Artificial Intelligence (AI) is now helping diagnose small blood vessel disease, one of the leading causes of dementia and stroke.

Clinical researchers at Imperial College London and the University of Edinburgh have developed an AI software to diagnose small vessel disease from CT scan results.

The technology was first tested in 2018. Since then, researchers at MIT and at the University of California, San Francisco (UCSF), and UC Berkeley have developed and tested similar technology and tests to diagnose brain disease.

CT scans are much faster than MRI scans and not need human interference, making it ideal for AI interference. This technology can help improve treatment times for patients in emergency rooms with signs of stroke, dementia, and other brain conditions. Improving emergency room wait times, even on a small scale can have a positive impact and save lives with the help of technology.

Professor Joanna Wardlaw, Head of Neuroimaging Sciences at the University of Edinburgh, added: “This is a first step in making a scan reading tool that could be useful in mining large routine scan datasets and, after more testing, might aid patient assessment at hospital admission with stroke.”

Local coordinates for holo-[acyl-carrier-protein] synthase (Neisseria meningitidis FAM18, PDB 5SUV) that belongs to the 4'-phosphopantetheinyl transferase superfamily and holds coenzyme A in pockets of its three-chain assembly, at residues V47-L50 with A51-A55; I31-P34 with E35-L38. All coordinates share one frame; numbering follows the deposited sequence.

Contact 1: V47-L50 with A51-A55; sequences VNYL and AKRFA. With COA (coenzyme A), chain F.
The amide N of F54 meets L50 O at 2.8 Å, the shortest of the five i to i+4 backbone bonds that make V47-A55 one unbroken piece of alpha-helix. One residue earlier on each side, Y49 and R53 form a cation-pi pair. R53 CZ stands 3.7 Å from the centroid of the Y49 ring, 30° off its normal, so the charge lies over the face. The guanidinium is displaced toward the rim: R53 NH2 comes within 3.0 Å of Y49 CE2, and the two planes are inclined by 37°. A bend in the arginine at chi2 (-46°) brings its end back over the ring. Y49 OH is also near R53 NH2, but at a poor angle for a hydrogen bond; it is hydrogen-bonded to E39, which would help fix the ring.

Researchers studied over 1,000 CT scans of stroke patients. The AI technology identified and measured makers of small blood vessel disease and indicated the severity of the disease in the patient utilizing a scale.

The AI findings were then compared to doctors estimating the severity of small blood vessel disease in the same scans. Researchers found the AI technology predicted the severity at an 85% accuracy rate.




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